Two Canadian companies have announced they are teaming up to provide some much needed help in supplying expanded interoperability between two wireless technologies.
Ottawa-based Bridgewater Systems, an Internet Protocol (IP) software provider, and Brampton, Ont.-based equipment manufacturer Nortel Networks have converged to bring software-enabled offerings that will link the Code-Division Multiple Access (CDMA) and 802.11 wireless LAN environments.
Bridgwater’s software will provide subscribers with single sign-on and single bill capabilities – its products allow service providers to authenticate a user roaming from a CDMA to an 802.11 network. Meanwhile, Nortel’s CDMA gear will allow for common authentication and billing between the CDMA2000 IX network and Wi-Fi networks.
CDMA carriers are clearly warming to the notion of marrying the two technologies. Late last week, Spotnik Mobile, a public wireless LAN and WLAN provider announced it had secured $6 million in financing from Telus Corp. to develop a Wi-Fi network. Spotnik said it planned to launch the network early in 2003. A spokesperson from Telus emphasized why the partnership has appeal.
“We’re quite excited by these kinds of announcements [because] from an infrastructure perspective, there is a need to bridge the local area network and wide area network in the wireless space,” said Chris Langdon, director of product marketing at Telus Mobility in Vancouver.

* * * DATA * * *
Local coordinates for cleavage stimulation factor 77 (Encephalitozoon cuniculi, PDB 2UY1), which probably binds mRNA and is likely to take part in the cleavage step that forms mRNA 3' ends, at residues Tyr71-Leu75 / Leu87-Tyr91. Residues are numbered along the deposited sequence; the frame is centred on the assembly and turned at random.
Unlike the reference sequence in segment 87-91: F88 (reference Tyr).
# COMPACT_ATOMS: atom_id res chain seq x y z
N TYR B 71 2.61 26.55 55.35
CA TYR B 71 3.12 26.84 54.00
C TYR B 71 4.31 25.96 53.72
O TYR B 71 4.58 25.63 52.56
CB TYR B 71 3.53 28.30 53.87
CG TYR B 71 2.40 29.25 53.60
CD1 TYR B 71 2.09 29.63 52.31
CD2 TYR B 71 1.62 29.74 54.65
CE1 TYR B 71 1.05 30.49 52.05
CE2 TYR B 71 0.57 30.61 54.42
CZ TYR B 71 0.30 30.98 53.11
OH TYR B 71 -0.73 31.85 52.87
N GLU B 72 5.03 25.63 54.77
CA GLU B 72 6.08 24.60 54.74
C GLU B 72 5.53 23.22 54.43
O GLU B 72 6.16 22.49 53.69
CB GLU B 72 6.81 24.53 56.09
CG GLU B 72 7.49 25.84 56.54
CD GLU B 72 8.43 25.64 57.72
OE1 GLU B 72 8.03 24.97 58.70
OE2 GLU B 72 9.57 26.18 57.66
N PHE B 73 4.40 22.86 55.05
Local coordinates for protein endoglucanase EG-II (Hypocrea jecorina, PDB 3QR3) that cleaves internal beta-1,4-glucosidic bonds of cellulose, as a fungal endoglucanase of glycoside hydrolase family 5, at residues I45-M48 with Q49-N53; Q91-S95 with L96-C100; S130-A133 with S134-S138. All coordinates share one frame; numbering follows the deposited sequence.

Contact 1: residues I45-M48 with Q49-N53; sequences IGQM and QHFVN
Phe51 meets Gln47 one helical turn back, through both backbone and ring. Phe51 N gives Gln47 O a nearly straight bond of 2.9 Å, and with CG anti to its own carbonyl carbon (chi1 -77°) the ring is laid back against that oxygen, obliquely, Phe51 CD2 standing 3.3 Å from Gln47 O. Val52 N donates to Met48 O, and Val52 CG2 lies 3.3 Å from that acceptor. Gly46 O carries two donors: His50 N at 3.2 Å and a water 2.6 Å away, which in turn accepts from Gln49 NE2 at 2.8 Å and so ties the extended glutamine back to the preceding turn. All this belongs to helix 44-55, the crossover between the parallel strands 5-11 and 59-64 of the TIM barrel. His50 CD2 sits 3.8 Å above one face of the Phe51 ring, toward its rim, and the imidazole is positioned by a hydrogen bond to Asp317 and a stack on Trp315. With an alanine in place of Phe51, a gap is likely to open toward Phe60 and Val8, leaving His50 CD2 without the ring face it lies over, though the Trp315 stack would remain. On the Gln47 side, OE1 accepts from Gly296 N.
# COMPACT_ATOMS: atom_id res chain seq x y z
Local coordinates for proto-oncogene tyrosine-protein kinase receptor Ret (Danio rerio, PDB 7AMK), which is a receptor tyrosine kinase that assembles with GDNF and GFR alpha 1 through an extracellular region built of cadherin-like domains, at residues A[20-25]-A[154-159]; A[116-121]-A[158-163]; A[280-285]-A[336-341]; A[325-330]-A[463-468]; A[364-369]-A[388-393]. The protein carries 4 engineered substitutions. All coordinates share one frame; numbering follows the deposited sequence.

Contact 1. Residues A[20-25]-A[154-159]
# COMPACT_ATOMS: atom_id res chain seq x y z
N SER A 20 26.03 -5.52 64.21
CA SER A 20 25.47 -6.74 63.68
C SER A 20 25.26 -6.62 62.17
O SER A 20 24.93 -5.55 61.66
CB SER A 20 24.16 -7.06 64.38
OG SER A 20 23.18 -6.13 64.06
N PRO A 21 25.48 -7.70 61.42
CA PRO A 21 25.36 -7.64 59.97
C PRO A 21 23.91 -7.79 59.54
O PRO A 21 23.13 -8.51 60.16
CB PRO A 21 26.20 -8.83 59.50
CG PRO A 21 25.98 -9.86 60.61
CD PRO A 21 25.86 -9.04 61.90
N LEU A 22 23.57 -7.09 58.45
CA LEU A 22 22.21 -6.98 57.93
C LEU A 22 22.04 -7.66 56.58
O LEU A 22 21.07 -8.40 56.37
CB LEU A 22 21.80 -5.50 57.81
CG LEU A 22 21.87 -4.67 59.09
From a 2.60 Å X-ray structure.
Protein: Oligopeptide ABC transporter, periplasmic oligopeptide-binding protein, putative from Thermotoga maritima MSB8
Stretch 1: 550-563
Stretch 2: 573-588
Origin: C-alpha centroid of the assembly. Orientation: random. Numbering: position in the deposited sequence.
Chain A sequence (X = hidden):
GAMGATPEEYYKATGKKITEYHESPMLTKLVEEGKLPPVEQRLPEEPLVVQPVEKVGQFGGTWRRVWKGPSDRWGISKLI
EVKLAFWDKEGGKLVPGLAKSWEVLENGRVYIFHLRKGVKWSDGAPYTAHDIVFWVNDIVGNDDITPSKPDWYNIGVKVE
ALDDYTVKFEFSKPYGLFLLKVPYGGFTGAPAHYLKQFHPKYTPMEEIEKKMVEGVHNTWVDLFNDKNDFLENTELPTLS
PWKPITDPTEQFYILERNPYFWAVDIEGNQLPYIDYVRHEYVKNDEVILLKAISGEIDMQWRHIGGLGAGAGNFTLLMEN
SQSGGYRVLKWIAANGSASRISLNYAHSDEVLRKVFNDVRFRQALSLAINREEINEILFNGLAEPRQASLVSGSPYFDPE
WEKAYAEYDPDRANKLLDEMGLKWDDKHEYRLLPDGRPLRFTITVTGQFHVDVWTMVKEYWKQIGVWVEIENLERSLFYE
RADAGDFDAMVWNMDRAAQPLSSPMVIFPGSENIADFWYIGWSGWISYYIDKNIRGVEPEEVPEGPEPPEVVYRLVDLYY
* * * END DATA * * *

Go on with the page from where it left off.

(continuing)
To date, limited demand has emerged for the combination of 802.11 and CDMA services except in hot-spot types of environments that include campus settings and hotels. On the whole, deployment remains at “the embryonic stage,” admitted Langdon.
One of the key issues around the companies partnering is the billing aspect, a thorn in the side of the carriers mainly because there isn’t a common billing system in place between voice minutes and data downloads, explained Brownlee Thomas, research director at Giga Information Group in Montreal. This appeals to mobile users that check e-mail, attachments, PowerPoint with minimal graphics, Excel and Word, as there could conceivably be a pay method carriers could use to bill their users for data offerings.
As Thomas stated, there is no question that these kinds of melding of technologies are the future of mobile computing, but we haven’t exactly hit the Mecca on all fronts.
“The drawback is the demand isn’t there to cover the costs. No one knows how quickly the demand will be there because most companies don’t have their applications mobile-enabled and they are still working on their mobile strategy,” she said.